Hestia

From 1d4chan
Hestia
Hestia symbol.jpg
Hearth
Alignment Neutral Good
Divine Rank Lesser Goddess
Pantheon Greek
Portfolio Family, hearth, home
Domains 3E: Community, Good, Protection
5E: Life
Home Plane Olympus (Arborea)
Worshippers Housewives
Servitors Commoners
Favoured Weapon Dagger

Little is spoken of Hestia in Greek myth, perhaps because she is not a conquering war god, or a wild and brave goddess of the hunt, nor even a fun, jovial god of parties. Instead, Hestia is the goddess of the hearth- of home, family, and warmth. She is the eldest child of Cronus and Rhea, putting her on the same field as the likes of Zeus, Poseidon, and Hades, but instead of claiming a glorious and exciting domain, she chose to tend to the home.

While the Greeks had fun telling tales of the misadventures of their varied pantheon, they always had a strange reverence for Hestia. The main story involving her revolves around Poseidon and Apollo attempting to court her, and Hestia turning them both down, swearing to a life of celibacy- much to Aphrodite's chagrin. Hestia represents the warmth, happiness and love of home life, and that was not something the Greeks were particularly keen on making fun of.

GM's looking to have Hestia in their campaigns will struggle quite a lot; by necessity, most adventures cannot happen at home. PC's defending their home city from bad guys would make offerings to Hestia to protect their families, and characters returning home from long trips abroad could perhaps receive a boon from her. Ultimately, Hestia represents the security and happiness that come with finally coming home from a long time abroad; she is the relief you feel when you get home from work, and the joy that comes with a home-cooked meal. If you fuck with Hestia, you will lose those things. Don't fuck with Hestia.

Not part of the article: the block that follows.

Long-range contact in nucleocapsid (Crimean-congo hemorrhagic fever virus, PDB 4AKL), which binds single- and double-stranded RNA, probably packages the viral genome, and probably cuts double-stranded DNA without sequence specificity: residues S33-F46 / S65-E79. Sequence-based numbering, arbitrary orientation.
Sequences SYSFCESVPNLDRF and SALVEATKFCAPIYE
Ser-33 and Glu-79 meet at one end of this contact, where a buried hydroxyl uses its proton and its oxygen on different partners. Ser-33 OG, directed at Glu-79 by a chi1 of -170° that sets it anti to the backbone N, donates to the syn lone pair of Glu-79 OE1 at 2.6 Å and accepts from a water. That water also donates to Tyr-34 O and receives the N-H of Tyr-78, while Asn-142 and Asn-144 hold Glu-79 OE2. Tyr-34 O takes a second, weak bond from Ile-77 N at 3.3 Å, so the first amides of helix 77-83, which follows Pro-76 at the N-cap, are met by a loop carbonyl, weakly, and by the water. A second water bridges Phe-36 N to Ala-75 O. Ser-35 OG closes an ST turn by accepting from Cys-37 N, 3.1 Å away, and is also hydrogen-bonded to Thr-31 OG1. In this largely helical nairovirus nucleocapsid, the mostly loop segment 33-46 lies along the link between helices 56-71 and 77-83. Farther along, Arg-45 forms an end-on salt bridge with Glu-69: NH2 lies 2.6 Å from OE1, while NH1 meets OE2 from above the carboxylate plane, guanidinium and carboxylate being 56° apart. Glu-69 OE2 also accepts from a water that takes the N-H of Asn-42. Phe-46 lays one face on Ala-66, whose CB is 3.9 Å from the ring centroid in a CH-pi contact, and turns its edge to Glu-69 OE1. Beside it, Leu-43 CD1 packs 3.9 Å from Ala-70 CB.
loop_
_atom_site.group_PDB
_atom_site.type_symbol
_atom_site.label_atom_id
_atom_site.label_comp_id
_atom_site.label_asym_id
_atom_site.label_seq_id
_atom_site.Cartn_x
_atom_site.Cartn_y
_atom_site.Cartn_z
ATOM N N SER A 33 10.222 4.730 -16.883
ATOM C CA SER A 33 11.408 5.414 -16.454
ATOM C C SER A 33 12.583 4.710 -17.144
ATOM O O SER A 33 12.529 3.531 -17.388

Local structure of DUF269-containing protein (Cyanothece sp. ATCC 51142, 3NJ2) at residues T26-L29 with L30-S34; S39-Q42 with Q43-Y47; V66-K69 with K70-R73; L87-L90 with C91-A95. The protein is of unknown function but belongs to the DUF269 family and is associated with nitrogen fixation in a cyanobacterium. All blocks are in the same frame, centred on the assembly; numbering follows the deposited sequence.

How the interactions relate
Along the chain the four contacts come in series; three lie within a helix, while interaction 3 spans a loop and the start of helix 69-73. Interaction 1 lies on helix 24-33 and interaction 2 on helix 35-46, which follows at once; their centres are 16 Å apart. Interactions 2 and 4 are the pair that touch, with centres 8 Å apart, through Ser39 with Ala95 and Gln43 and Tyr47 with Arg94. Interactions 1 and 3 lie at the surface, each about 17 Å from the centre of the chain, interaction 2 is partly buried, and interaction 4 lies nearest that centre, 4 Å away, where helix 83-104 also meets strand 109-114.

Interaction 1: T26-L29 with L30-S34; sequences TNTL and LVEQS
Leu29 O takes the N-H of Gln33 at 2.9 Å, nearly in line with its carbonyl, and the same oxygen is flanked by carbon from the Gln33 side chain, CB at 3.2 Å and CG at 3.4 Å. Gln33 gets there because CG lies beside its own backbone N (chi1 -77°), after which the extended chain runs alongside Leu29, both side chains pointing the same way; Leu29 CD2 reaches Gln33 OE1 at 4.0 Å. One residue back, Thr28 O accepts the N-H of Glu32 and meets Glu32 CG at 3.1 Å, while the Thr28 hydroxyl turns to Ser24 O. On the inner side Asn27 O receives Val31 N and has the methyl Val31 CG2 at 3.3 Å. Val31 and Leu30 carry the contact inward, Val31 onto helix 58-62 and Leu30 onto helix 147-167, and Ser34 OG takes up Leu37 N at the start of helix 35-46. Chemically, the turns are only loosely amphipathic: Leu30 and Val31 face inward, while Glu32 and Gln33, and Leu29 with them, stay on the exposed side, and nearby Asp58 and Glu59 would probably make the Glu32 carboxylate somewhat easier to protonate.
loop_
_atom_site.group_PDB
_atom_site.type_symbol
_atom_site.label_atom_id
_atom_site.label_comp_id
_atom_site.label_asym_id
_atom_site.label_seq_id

Her followers tend to be housewives, state officials, civil servants and other various homekeepers.

The Historical Deities of Dungeons and Dragons
Leader(s) Others
Anglo-Saxon: Nerthus Eostre - Hred - Ing - Mannus - Thunor - Tir - Woden
Aztec: Ometeotl Camazotz - Chalchihuitlicue - Chitza-Atlan - Cihuacoatl - Coatlicue
Huhueteotl - Huitzilopochtli - Hurakon - Mictlantecuhtli - Quetzalcoatl
Tezcatlipoca - Tlaloc - Tlazoteotl - Tonatiuh - Xipetotec
Babylonian: Anu Anshar - Druaga - Girru - Ishtar - Marduk - Nergal - Ramman
Celtic: The Daghdha Arawn - Belenus - Brigantia - Cernunnos - Diancecht - Dunatis - Goibhniu - Lugh
Manannan mac Lir - Math Mathonwy - Morrigan - Nuada - Oghma - Silvanus
Chinese: Shang-ti Chih-Nii - Chung Kuel - Fu Hsing - K'ung Fu-tzu - Kuan Yin - Kuan-ti
Lao Tzu - Lei Kung - Liu - Lu Hsing - Lu Yueh - Shou Hsing
Sung Chiang - Tou Mu - Yen-Wang-Yeh
Egyptian: Ra Anubis - Anhur - Apshai - Apep - Bast - Bes - Geb - Hathor - Imhotep - Isis
Nephthys - Nut - Osiris - Ptah - Seker - Set - Shu - Sobek - Tefnut - Thoth
Finnish: Ukko Ahto - Hiisi - Ilmatar - Loviatar - Mielikki - Surma - Tuonetar - Tuoni - Untamo
Greek: Zeus Aphrodite - Apollo - Ares - Ariadne - Artemis - Athena - Cronus - Demeter
Dionysus - The Furies - Gaea - Hades - Hecate - Hephaestus - Hera
Hercules - Hermes - Hestia - Nike - Pan - Poseidon - Rhea - Tyche - Uranus
Hindu: Brahama Agni - Brihaspati - Kali - Indra - Karttikeya - Lakshmi - Mitra
Puchan - Ratri - Rudra - Sarasuati - Savitri - Siva - Soma
Tvashtri - Ushas - Varuna - Vayu - Vishnu - Yama
Japanese: Izanagi & Izanami Amaterasu - Ama-Tsu-Mara - Amatsu-Mikaboshi - Hachiman - Ho Masubi
Inari - Kishijoten - Kura Okami - Nai No Kami - O-Kuni-Nushi - O-Wata-Tsu-Mi
Raiden - Shichifukujin - Shina-Tsu-Hiko - Susanoo - Tsuki-Yomi
Norse: Odin Aegir - Balder - Bragi - Forseti - Frey - Freya - Frigga - Heimdall
Hel - Hermod - Idun - Loki - Magni - Modi - Njord - Odur - Sif - Skadi
Surtr - Thor - Thrym - Tyr - Uller - Vidar
Sumerian: Enlil Inanna - Ki - Nanna-Sin - Nin-Hursag - Utu